Chicago P.D. 3×11 “Knock the Family Right Out” Recap

Spoilers Ahead

Never go into a case without backup.

Case Summary: When a local family’s home is invaded as they’re all drugged with ‘laughing gas’ to continue sleeping, their 14-year-old daughter is raped, and the Intelligence unit gets involved to find the culprit/s. And later when they find a man that could potentially be involved during an undercover night out, another female states to have been raped in the same way, but it turns out she’s only trying to free her partner from Intelligence.

Review | Analysis: The series picked up its pace this week with an engaging case that had all of Intelligence at the top of their games, and perhaps even a bit too much. It’s never easy to listen to rape victims talk about what they’ve been through, and it’s even worse to know that a woman would be a part of the villain team. Women should love and support each other, not the other way around. Though as far as storytelling goes, Tawny’s involvement was a fine way to shock the audience. “Knock the Family Right Out” worked wonderfully as a whole because for what seems like the longest time, no one felt disconnected. Even Platt’s wedding plans fit in for it gave Kim the opportunity to open up her actual thoughts on the delay. And because Kim got to play around with Intelligence this week, it all correlated smoothly with the running theme of honesty throughout the episode.

Honesty is the act of telling the truth — it’s having the strength to confront what’s inside, and even the nobility to admit when you’re wrong. Within the case we were presented with two females: one who chose to reveal what really happened and another that deceitfully put the life of innocents at risk in order to carry on her dastardly duties. And with Lindsay, admitting that her rash decision wasn’t wise is yet another example that rings true to the theme of practicing rectitude. But perhaps when it comes to honesty, the truth about Kim’s feelings surfacing may have just been my favorite part of the episode.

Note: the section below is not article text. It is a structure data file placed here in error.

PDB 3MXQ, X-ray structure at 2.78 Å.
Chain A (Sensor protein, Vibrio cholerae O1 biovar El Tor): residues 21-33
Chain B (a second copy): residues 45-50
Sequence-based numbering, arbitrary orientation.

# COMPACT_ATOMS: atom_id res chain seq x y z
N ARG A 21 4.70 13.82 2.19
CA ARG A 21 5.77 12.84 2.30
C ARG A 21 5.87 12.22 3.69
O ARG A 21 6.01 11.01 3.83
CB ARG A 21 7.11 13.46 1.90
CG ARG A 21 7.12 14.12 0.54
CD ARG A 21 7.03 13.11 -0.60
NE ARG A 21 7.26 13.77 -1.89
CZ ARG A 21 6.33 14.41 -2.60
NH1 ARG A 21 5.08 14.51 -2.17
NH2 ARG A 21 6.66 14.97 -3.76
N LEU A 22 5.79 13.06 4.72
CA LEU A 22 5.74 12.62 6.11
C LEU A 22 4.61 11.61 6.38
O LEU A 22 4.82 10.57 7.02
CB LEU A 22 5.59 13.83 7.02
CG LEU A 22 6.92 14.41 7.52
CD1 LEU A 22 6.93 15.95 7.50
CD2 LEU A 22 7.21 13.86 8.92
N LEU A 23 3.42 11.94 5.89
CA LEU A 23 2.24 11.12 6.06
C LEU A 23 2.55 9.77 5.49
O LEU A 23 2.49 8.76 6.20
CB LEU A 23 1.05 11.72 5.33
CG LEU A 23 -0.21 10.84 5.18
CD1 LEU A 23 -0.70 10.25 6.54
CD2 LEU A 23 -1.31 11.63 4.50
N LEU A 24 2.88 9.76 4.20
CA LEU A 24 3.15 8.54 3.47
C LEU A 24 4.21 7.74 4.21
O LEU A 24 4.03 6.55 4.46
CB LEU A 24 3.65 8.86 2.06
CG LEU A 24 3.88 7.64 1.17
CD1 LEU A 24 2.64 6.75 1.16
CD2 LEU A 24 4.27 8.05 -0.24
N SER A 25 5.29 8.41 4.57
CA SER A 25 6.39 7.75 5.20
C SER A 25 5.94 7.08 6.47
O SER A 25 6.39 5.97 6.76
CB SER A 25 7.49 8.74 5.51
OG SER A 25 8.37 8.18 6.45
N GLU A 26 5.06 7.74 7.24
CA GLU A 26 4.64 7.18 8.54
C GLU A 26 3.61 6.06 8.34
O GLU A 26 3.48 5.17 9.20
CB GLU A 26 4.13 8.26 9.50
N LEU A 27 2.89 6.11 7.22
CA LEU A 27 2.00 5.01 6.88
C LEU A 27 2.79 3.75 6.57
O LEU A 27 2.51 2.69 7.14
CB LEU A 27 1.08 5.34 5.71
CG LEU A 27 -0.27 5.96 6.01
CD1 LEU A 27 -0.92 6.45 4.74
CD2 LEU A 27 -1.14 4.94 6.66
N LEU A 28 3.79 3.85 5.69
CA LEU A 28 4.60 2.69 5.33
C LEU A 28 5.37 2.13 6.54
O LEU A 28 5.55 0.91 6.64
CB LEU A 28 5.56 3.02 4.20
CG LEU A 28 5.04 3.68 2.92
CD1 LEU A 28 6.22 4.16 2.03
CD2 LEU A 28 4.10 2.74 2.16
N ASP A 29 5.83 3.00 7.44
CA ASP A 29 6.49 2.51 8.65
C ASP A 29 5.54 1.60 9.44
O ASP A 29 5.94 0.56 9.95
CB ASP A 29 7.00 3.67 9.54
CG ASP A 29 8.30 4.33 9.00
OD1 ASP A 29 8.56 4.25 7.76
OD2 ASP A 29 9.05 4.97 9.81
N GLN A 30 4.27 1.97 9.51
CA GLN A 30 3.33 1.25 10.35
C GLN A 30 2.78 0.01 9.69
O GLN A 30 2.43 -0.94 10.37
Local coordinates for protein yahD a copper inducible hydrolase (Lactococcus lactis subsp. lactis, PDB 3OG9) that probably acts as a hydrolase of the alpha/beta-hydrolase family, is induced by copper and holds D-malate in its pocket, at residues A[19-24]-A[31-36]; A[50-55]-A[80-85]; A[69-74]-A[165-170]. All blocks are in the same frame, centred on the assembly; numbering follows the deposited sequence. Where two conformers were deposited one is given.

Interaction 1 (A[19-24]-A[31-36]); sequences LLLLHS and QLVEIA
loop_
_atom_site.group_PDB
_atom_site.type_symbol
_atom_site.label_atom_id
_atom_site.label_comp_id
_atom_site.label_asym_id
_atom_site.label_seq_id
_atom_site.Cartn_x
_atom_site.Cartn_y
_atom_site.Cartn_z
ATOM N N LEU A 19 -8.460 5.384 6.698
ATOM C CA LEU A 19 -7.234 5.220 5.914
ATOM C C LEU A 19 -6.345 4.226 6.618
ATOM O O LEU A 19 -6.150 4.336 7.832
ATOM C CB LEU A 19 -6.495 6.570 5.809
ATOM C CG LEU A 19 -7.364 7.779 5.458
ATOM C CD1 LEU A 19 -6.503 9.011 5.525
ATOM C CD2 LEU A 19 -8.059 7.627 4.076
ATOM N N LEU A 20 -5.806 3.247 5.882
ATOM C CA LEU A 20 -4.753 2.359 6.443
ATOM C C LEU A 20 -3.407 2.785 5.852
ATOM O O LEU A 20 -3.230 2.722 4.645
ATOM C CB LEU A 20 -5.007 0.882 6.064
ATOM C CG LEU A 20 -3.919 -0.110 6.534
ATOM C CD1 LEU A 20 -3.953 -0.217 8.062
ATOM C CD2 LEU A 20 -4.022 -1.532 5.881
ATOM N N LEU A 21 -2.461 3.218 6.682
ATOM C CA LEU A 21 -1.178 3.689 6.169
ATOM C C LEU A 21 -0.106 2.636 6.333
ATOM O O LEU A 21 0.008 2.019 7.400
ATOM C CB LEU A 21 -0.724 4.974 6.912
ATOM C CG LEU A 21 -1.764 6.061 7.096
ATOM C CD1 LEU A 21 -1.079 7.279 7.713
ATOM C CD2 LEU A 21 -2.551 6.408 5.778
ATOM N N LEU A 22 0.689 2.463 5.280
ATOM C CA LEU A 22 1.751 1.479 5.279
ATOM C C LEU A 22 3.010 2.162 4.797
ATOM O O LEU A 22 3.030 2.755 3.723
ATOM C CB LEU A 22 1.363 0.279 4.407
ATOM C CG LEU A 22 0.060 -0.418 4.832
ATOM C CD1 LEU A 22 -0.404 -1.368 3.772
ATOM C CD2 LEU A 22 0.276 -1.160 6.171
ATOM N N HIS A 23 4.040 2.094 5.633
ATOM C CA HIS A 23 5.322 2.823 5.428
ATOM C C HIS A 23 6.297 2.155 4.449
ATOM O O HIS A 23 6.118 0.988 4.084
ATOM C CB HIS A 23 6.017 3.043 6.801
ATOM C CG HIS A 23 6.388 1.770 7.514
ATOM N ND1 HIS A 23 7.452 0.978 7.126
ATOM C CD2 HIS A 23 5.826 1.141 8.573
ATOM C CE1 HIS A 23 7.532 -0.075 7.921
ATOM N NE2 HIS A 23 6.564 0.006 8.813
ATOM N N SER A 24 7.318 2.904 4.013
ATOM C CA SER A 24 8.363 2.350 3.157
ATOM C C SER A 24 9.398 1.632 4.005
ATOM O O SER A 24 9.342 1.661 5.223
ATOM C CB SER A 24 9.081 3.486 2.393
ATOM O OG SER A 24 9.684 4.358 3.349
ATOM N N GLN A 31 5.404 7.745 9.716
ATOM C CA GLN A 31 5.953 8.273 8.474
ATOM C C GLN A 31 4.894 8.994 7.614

I’ve voiced my concerns numerous times about the inability to comprehend why a series isn’t okay with having two steady couples but in each their own right. That said because Ruzek’s been engaged before if the two of them part ways in upcoming episodes it’ll diminish so much of the growth we’ve seen in him. The only way I can actually see the situation working out to their benefit is if they carry on together without plans of a wedding in the future until he works through the issues it appears the series is trying to present his character with. Chicago P.D. has many flaws, but what series doesn’t? My biggest concern however is the lack of follow-up on conversations that are brought up and left unfinished. For example, I’m still waiting for the writers to follow the rules of Chekov’s Gun and enlighten the audience on Jay’s traumatic past with Mouse. It made absolutely no sense for the series to present it at the time when they did without paying proper homage to the character’s backstory — that said, we’ve still got an entire season in front of us and I’ll continue hoping until there aren’t any episodes left. Sigh. Now, although there are ways the series can maneuver around Jay’s past (it’s common for men who’ve served to be weary of discussing their time in the military), it needs to follow up on Adam and Kim’s slight argument. In my honest opinion and a general understanding of men: they’re not all the same (shocker) and they don’t all care as much about weddings as some of us females do. That said, just because he’s okay with holding off, it doesn’t mean he loves Kim any less, and in order for this entire storyline to work, these two desperately need to have a detailed conversation about their intentions.

Adam’s love for Kim is undoubtedly deep — he’d completely fall apart if anything ever happened to her. She’s strengthened him, inspired him, and made him better in ways no one ever has and for that, we can be certain that his love goes deeper than what he can utter. And let’s be real for a moment, Adam’s not one for flowers, poetry, and romance — he’s the kind that’ll say it how it is. He’s the kind that feels so much but the best way he can describe those feelings is “freakin’ awesome together” — followed by a kiss that makes it clear if he didn’t have to catch his breath, he’d stay in that position forever. I can understand Kim’s frustrations, but I can also understand Adam’s confusion about why she’d speak to someone other than him. Hopefully, this is an issue that’s addressed next week because the longer we hold off on something as significant as this, the more heartbreaking their fallout will be. But since it’s focused on Eddie, it’s only fitting we get more on Kim and Adam’s fragmentary discussion.